Welcome to the Outdoor Learning Guide!This Guide will provide you with information and resources about:
What is an Outdoor Classroom?
Any outdoor space used for student exploration, inquiry and learning is an outdoor classroom. Some schools make gardens the focalpoint of their outdoor education programs. Others focus on recycling and composting. Wildlife habitats such as woods, ponds, creeks, and clearings are popular settings for nature studies, science investigations, geography projects, measurement activities, and journal writing. Check out these featured outdoor education programs in Georgia schools for inspiration and ideas.
How to Make Your Own Outdoor Classroom
TAKE STOCK OF EXISTING ASSETS
ASK THE FACULTY WHAT THEY NEED AND WANT
GET HELP FROM EXPERTS
MAKE A MASTER PLAN AND A MAP
Excited about outdoor education but haven’t yet started the planning process at your school? No worries. You can teach outdoors as soon as today, without any special facilities or equipment. Just pick a hands-on activity for your class and take your students outside.
What to Do In the Outdoor Classroom
How to Keep an Outdoor Classroom Going (or Revitalize an Abandoned One)
Tip #1: Plan Well from the Start
Check out “Planning First to Make Your Outdoor Classroom Last; A Best Management Practices (BMP) Guide for Creating and Sustaining Outdoor Classrooms in Georgia” by Georgia Wildlife Federation
Tip #2: Keep the Program Fresh and Relevant
Use periodic surveys and site inventories to update the Master Plan for physical facilities; ensure that the educational program is still aligned with state performance standards; and add new activities.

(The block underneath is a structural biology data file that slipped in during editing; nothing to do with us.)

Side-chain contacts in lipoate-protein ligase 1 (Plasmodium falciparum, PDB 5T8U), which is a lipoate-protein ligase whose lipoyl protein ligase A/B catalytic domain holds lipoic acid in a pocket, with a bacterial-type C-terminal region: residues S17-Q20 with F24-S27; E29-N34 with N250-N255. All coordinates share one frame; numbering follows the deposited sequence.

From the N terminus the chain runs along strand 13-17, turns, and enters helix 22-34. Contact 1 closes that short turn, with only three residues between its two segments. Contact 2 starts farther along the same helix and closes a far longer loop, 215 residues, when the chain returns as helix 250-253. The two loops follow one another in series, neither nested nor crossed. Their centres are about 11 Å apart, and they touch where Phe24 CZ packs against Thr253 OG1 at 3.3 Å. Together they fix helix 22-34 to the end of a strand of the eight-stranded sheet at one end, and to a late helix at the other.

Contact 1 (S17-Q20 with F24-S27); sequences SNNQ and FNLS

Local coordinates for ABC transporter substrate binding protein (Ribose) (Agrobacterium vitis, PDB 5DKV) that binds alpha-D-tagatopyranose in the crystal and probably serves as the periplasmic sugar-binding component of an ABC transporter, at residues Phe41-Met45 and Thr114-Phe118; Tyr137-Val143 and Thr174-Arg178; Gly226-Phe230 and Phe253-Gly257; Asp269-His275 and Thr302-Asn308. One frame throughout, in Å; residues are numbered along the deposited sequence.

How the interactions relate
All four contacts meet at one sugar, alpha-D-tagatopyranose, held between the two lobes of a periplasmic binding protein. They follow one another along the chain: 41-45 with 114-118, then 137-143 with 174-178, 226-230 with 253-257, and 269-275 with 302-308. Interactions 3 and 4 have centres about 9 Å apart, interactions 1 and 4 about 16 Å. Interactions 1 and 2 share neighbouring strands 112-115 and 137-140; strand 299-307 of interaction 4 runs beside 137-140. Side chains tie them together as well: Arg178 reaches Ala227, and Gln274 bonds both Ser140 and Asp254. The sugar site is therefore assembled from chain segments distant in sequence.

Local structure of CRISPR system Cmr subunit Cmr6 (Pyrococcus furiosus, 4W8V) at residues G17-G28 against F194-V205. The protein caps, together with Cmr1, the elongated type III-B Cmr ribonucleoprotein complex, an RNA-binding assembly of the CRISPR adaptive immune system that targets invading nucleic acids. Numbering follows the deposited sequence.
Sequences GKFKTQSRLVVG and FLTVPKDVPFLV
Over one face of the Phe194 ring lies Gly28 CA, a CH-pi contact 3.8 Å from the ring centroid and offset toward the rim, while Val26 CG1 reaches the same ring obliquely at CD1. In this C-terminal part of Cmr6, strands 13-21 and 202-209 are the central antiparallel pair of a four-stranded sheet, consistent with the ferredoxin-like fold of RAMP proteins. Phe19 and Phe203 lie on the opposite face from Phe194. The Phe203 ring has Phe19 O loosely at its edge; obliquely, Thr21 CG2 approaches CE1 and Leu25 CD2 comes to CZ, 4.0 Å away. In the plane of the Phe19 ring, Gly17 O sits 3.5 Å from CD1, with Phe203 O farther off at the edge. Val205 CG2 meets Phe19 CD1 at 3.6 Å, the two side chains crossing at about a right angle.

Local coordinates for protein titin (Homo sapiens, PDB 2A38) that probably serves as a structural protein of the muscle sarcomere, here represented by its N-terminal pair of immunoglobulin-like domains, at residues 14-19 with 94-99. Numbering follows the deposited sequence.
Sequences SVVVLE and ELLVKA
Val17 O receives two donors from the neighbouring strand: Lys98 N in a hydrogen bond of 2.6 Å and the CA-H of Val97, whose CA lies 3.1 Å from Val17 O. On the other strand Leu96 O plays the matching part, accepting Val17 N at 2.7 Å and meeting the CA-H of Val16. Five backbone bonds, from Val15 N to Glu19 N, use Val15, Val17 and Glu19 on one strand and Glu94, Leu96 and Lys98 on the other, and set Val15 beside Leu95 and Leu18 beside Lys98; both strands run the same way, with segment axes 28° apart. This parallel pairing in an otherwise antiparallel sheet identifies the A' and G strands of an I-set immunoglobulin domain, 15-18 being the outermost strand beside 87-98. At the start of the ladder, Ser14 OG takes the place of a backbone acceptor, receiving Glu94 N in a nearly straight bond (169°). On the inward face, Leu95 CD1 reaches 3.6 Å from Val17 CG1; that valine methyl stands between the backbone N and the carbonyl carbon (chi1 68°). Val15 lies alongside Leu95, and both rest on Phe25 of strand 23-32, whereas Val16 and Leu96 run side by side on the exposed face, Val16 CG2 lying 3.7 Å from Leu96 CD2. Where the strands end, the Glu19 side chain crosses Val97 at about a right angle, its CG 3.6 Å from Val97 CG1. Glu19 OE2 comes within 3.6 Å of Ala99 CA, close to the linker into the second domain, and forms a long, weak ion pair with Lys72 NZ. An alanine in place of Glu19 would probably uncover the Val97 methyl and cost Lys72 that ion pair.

Tip #3: Don’t Just Build Facilities: Build Capacity
Train teachers in outdoor education and provide workshops on inquiry investigations. Invest in Volunteers.
Provide training, recognition, support and food.
Tip #4: Document Everything
Provide a s mooth transition for future teachers and volunteers by keeping records of projects, plans, funding, and events. Create ”how to” manuals and post them online. Write a newsletter to teachers and archive them. Bind annual reports and grant progress reports and save them forever. Check out this link to Frey Elementary’s outdoor classroom maintenance guidelines from the “Adopt a Spot Handbook.” Note how thoroughly Worth Primary School has documented their work days and construction projects at this web site.
Tip #5: Read “Sustaining Outdoor Classrooms” by Amanda Kail
Article reprinted with permission from Green Teacher magazine.
Connecting with Kindred Spirits
Even if you are the only person in your entire school with an interest in outdoor education, there are plenty of folks across the state who are in the same boat and would enjoy sharing information with you. Here are a few tips for finding kindred spirits and staying in touch.
Tip #1: Join the Environmental Education Alliance (EEA), the premier environmental education organization in Georgia. Attend the EEA conference each spring.
Tip #2: Attend the Georgia Outdoor Classroom Symposium each fall, to meet kindred spirits and glean new ideas and inspiration.
Tip #3: Missed a few Symposia recently? No problem! Catch up with these hand-outs and Proceedings from the last few years.
Tip #4: Feeling isolated between Symposia? Sign up for these newsletters, to stay current in the field of environmental education all year long:
National Wildlife Federation
Tip #5: Search the EEinGeorgia database to find environmental education providers which may be closer than you think. Or environmental organizations which may be just around the corner.
Outdoor Classrooms and The Big Picture
Start school-wide projects to draw more teachers and students into outdoor education. Affiliate your school with organizations that set standards for and recognize exemplary outdoor education programs. The following are links to some of these organizations:
Resources for Your Outdoor Classroom
Vendors and Costs for Example Outdoor Classrooms (compiled by Frey Elementary)
Funding and Freebies for Outdoor Classrooms
Integrating Technology with Outdoor Education
Tips and Techniques for Teaching Outdoors
Lessons, Activities and Investigations for the Outdoor Classroom